This book has been described as ‘timely,’ and I take that as a compliment. However, I of all people am deeply aware of how timeliness can hardly describe any book about Hong Kong because political developments in Hong Kong have always moved quickly. The book was written in 2014, substantially revised and edited in 2015, and touched up in 2016. The last reference to an actual event in Hong Kong is the Fishball Revolution that took place in February 2016. The book came out around the lead-up to the Legislative Council elections of 2016 and doesn’t include much about the emergence of youth political parties such as Demosistõ and Youngspiration. It certainly does not contain any information about the assassination threats made against Eddie Chu Hoi-dick.

My hope, then, is that the ‘timeliness’ of this book is a reference to the themes of the book, that people both inside and outside of Hong Kong want to read the events of contemporary occupy movements closely and judge them theologically before making the next move. That is why what we have offered are reflections and why we are so pleased that Benny Tai’s endorsement of our book also speaks about this book perhaps being able to help with writing Hong Kong’s next chapter. Certainly, we expect criticism for what we have written, but we hope that that process of critique will not be about us, but for the good of Hong Kong as a city that is wrestling with questions of justice and peace. This book is an offering to readers who want to join us in that task of reflection. May our conversation be lively!

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SCMP: ‘God’s servant’: Beijing-friendly and born again, former HK official Stephen Lam wants to woo Christians in Canada

I am thrilled that journalist extraordinaire Ian Young has put up a story about the upcoming visit to Vancouver of Hong Kong’s former Chief Secretary, Stephen Lam Sui-lung, on his blog, The Hongcouver on the South China Morning Post. I was interviewed for this piece. I also discovered that – independent of my leads (which means that Ian has to be credited for doing his homework!) – my colleague Dr Sam Tsang (Hong Kong Baptist Theological Seminary and Ambrose University) also gave his two cents.

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Here’s what’s happening. Later this month in June 2016, Lam will be visiting three Chinese evangelical churches as part of a ‘cross-Canada evangelistic tour’ where he will be speaking on the theme, ‘From Public Servant to God’s Servant.’ The event is being hosted by the Chinese Christian Mission (CCM) Canada, a parachurch organization that tries to bridge the gap between ‘the church and the world.’ This upcoming set of talks has been generating some commotion among Christians about whether Chinese Protestant churches in Vancouver are, in Hong Kong terms, ‘pro-establishment’ (supportive of the Hong Kong government and its ties to Beijing) or ‘pro-democracy’ (critical of the Hong Kong government and its ties to Beijing for not allowing Hong Kong residents full political agency in, say, ‘genuine universal suffrage’ or even ‘Hong Kong autonomy,’ depending on how radically democratic one is). It is uncontroversial to say that Lam himself is ‘pro-establishment’: as the former second-in-command in Hong Kong’s government establishment, he was active in attempts to push forward a democratic reform bill that would lead to a Hong Kong that would have a democratic façade but be ultimately controlled by Beijing. As Young rightly notes, this reform package split the pan-democratic parties in Legislative Council in 2010 and ultimately generated the frustration that led to the 2014 Umbrella Movement, the 79-day street occupation where Hong Kong residents demanded ‘genuine universal suffrage’ (instead of democratic reforms that were all for show with no real substance).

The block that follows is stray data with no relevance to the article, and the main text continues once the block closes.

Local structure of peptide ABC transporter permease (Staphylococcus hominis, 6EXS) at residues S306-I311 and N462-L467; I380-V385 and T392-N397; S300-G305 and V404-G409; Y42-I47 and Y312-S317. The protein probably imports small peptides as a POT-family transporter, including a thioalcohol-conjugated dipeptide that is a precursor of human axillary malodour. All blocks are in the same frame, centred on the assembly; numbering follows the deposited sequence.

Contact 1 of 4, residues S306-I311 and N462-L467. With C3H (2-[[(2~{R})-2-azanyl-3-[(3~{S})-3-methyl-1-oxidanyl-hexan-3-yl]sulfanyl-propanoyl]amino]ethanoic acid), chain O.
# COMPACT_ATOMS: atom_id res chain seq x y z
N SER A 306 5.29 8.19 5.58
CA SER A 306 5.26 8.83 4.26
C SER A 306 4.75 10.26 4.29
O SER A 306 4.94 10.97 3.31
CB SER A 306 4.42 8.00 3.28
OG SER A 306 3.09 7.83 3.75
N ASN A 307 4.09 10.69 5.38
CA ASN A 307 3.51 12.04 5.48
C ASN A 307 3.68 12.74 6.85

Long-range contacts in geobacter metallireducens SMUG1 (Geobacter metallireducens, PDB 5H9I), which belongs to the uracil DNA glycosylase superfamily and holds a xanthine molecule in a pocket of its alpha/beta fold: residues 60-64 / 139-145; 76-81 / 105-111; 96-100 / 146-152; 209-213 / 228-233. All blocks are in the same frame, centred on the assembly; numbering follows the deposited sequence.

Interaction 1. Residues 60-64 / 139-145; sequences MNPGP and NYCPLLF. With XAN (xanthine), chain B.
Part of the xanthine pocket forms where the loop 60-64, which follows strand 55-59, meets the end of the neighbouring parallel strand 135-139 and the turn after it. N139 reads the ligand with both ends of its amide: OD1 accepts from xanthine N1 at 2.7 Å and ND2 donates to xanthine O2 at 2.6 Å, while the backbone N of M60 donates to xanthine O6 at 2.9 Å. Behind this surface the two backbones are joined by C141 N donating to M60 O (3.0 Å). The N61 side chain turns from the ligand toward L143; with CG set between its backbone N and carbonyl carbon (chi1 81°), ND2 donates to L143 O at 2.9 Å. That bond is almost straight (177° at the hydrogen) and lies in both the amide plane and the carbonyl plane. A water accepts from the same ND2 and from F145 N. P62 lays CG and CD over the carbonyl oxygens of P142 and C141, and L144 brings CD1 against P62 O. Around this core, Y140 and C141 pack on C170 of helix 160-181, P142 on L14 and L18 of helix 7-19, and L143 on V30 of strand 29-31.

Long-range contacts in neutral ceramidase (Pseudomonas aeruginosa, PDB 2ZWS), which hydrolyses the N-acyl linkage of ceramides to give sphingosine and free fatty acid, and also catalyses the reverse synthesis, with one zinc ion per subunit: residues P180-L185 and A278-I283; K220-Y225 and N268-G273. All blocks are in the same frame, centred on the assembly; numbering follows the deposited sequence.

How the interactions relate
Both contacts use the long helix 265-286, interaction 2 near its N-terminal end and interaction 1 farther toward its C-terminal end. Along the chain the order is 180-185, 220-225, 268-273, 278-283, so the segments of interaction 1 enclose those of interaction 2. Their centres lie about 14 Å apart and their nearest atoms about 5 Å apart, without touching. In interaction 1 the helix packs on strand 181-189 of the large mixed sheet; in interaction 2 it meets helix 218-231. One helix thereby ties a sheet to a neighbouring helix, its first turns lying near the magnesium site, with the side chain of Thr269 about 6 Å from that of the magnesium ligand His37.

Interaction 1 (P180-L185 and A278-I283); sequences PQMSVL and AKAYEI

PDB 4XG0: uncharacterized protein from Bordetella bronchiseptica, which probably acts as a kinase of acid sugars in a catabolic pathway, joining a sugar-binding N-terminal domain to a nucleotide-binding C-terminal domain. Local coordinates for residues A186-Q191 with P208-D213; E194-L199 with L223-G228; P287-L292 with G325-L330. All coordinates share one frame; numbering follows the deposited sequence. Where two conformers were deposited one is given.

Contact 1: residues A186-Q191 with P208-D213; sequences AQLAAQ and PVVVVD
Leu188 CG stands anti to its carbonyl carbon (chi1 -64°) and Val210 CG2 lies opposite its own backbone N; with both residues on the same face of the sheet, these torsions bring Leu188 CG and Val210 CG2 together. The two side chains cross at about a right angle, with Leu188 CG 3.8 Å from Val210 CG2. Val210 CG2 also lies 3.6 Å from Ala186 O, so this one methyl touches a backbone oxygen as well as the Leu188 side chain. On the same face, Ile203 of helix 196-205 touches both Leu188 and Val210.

Here were my comments to Young on Lam’s upcoming visit:

Lam’s visit is being debated in Chinese-speaking Christian circles in Vancouver, according to Dr Justin Tse, who teaches religious studies at the University of Washington in Seattle and human geography at Simon Fraser University in Vancouver. He said the tour and the reaction to it were emblematic of the way “democracy and establishment forces in Hong Kong [are] vying for the attention of the diaspora” in Canada. Churches, he said “served as political hubs” of the Hong Kong diaspora in Canada, even as they claimed apolitical status.